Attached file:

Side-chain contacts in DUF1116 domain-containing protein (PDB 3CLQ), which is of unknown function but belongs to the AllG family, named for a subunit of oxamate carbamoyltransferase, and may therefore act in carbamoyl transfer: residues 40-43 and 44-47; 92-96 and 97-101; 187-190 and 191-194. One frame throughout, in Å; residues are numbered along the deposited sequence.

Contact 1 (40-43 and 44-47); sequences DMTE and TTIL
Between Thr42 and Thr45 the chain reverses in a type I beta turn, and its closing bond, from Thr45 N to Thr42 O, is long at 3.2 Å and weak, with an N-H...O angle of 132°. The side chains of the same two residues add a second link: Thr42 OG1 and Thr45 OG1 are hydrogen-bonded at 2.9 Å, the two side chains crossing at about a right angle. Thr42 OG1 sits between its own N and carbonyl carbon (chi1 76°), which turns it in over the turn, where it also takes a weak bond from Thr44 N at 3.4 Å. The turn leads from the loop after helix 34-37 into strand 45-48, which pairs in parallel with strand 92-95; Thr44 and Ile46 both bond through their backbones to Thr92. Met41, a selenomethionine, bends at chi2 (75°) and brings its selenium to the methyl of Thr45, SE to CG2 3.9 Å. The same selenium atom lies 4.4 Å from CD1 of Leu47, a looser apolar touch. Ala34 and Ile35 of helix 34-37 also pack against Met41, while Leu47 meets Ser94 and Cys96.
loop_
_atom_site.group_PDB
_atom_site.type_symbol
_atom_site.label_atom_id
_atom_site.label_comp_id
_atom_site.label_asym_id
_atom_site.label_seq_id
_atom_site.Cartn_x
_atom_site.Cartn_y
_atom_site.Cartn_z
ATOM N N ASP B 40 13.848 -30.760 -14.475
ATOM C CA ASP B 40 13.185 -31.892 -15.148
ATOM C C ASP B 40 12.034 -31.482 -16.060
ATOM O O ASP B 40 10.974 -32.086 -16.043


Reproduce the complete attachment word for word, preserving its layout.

Side-chain contacts in DUF1116 domain-containing protein (PDB 3CLQ), which is of unknown function but belongs to the AllG family, named for a subunit of oxamate carbamoyltransferase, and may therefore act in carbamoyl transfer: residues 40-43 and 44-47; 92-96 and 97-101; 187-190 and 191-194. One frame throughout, in Å; residues are numbered along the deposited sequence.

Contact 1 (40-43 and 44-47); sequences DMTE and TTIL
Between Thr42 and Thr45 the chain reverses in a type I beta turn, and its closing bond, from Thr45 N to Thr42 O, is long at 3.2 Å and weak, with an N-H...O angle of 132°. The side chains of the same two residues add a second link: Thr42 OG1 and Thr45 OG1 are hydrogen-bonded at 2.9 Å, the two side chains crossing at about a right angle. Thr42 OG1 sits between its own N and carbonyl carbon (chi1 76°), which turns it in over the turn, where it also takes a weak bond from Thr44 N at 3.4 Å. The turn leads from the loop after helix 34-37 into strand 45-48, which pairs in parallel with strand 92-95; Thr44 and Ile46 both bond through their backbones to Thr92. Met41, a selenomethionine, bends at chi2 (75°) and brings its selenium to the methyl of Thr45, SE to CG2 3.9 Å. The same selenium atom lies 4.4 Å from CD1 of Leu47, a looser apolar touch. Ala34 and Ile35 of helix 34-37 also pack against Met41, while Leu47 meets Ser94 and Cys96.
loop_
_atom_site.group_PDB
_atom_site.type_symbol
_atom_site.label_atom_id
_atom_site.label_comp_id
_atom_site.label_asym_id
_atom_site.label_seq_id
_atom_site.Cartn_x
_atom_site.Cartn_y
_atom_site.Cartn_z
ATOM N N ASP B 40 13.848 -30.760 -14.475
ATOM C CA ASP B 40 13.185 -31.892 -15.148
ATOM C C ASP B 40 12.034 -31.482 -16.060
ATOM O O ASP B 40 10.974 -32.086 -16.043